Tuesday, September 23, 2008


Every spirit that confesses that Jesus Christ has come in the flesh is of God, and every spirit that does not confess that Jesus Christ has come in the flesh is not of God. And this is the spirit of the antichrist, which you have heard was coming, and is now already in the world. (1 John 4:2-3)

I was taught in religion classes in college that our confessions teach that the papacy is the antichrist. I always had a hard time with that, knowing many Roman Catholics who are Christians. And I heard so many of the things the Pope said, and how Christian it sounded. It was explained to me in oh-so-many ways how it is true that the papacy is the antichrist even if the pope himself is a true Christian. Okay, this may be obvious to lots of folks, but it never really made sense to me.

As we have been studying 1 John during Thursday morning Bible class these past months, one thing Pastor has been pointing out is that "the spirit of antichrist" is the doctrine of works-righteousness, in all its many forms. True doctrine is that God took on human flesh, bore our sin, and fully atoned for our rebellion and errors, giving us His holiness, and that our standing before God is entirely in what He has done on our behalf.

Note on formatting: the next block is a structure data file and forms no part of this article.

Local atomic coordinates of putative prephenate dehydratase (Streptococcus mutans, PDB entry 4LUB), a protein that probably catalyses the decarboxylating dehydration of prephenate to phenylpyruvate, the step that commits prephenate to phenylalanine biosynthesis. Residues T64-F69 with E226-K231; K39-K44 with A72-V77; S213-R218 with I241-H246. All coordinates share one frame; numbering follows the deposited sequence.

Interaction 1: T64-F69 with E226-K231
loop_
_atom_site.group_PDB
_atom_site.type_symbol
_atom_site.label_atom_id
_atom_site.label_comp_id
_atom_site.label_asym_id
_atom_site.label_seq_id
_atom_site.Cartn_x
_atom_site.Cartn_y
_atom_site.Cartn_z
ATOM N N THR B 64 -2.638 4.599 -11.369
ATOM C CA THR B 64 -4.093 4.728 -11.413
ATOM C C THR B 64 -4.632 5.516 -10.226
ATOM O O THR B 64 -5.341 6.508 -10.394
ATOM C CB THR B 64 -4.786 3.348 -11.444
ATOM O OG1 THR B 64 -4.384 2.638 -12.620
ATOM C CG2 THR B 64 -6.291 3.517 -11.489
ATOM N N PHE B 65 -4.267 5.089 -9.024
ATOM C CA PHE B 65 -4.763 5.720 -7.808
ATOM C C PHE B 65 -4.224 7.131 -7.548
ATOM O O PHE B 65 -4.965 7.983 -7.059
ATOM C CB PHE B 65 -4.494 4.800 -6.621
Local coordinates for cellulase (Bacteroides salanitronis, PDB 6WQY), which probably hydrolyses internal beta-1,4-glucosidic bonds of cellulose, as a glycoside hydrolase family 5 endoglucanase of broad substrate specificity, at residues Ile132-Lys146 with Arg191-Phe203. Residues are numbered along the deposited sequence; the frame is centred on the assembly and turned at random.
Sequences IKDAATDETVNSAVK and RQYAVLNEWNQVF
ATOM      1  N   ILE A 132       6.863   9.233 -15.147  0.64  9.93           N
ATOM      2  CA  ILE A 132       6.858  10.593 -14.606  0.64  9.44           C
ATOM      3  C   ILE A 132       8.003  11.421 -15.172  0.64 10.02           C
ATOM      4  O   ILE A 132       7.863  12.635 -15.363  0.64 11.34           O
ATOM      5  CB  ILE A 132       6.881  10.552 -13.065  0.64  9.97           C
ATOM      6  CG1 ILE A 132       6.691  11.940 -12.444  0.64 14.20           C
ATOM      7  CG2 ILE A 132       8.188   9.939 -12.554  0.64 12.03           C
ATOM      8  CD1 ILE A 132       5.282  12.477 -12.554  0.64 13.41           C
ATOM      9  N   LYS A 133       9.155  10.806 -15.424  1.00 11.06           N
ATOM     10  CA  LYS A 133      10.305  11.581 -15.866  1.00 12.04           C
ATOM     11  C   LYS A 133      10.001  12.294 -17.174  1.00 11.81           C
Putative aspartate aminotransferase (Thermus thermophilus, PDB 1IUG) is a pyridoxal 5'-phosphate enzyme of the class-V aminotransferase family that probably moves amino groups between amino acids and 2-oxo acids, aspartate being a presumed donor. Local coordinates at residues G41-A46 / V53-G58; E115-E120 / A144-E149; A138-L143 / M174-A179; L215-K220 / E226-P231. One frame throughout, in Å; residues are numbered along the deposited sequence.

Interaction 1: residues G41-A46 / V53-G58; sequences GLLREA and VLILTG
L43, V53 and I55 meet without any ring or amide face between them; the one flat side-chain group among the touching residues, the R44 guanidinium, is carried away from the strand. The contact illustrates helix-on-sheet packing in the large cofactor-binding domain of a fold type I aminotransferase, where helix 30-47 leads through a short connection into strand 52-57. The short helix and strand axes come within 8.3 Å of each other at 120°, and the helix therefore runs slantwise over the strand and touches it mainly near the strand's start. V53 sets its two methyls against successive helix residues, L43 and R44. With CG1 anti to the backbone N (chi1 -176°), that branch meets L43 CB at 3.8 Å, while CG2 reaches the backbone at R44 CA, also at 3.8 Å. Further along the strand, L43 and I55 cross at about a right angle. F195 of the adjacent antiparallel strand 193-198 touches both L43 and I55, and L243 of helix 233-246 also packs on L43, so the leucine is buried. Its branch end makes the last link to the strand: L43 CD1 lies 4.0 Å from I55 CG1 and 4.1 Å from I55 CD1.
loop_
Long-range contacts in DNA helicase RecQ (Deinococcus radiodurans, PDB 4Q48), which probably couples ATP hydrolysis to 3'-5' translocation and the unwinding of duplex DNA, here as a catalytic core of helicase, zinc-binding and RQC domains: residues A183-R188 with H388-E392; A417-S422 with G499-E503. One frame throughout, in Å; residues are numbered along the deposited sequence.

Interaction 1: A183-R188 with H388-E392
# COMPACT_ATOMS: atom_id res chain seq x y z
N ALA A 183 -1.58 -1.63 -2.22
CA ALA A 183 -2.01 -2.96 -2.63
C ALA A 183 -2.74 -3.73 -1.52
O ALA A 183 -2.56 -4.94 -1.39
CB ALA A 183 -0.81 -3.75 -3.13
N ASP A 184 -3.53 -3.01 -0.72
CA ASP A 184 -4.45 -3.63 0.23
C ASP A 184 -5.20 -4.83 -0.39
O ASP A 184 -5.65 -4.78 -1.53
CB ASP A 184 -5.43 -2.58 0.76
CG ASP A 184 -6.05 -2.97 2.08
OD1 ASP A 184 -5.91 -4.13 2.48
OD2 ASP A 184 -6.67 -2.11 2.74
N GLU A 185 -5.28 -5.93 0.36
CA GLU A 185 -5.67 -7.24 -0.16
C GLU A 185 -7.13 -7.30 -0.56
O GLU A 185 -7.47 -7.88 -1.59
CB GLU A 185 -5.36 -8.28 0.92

I asked about the people who believe that Jesus came in the flesh, was a "good teacher," but was not God. The answer was that "Jesus Christ" means something. It means "Yahweh is salvation" and it reminds us of all the promises of the Anointed One throughout the Old Testament, and who He was, and what He would accomplish. Thus "Jesus Christ has come in the flesh" isn't just about a historical figure, but about the eternal God becoming man so that He might bear the cross so that we don't have to.

Pastor pointed out that, at the time the confessions were written, the papacy had declared Luther's teaching anathema (damnable). The papacy said that anyone who believed that he stood before God, righteous and holy and blameless, fully on account of Christ's death and His blood shed, was going to hell for such a belief. Well, uh, that was kinda sorta "against Christ" (antichrist) doncha think?

And yet, the teaching that causes us to look to our own works, our own goodness, our own merits before God, that teaching was present in the early church prior to the existence of a papacy, and that teaching is present now [gasp] even among us. It is the very essence of the sinful nature, and must "daily be drowned and die with all sins and evil desires."

I don't know about you, but seeing "antichrist" as being works-righteousness (instead of only as the papacy) wraps up a lot of loose ends for me.

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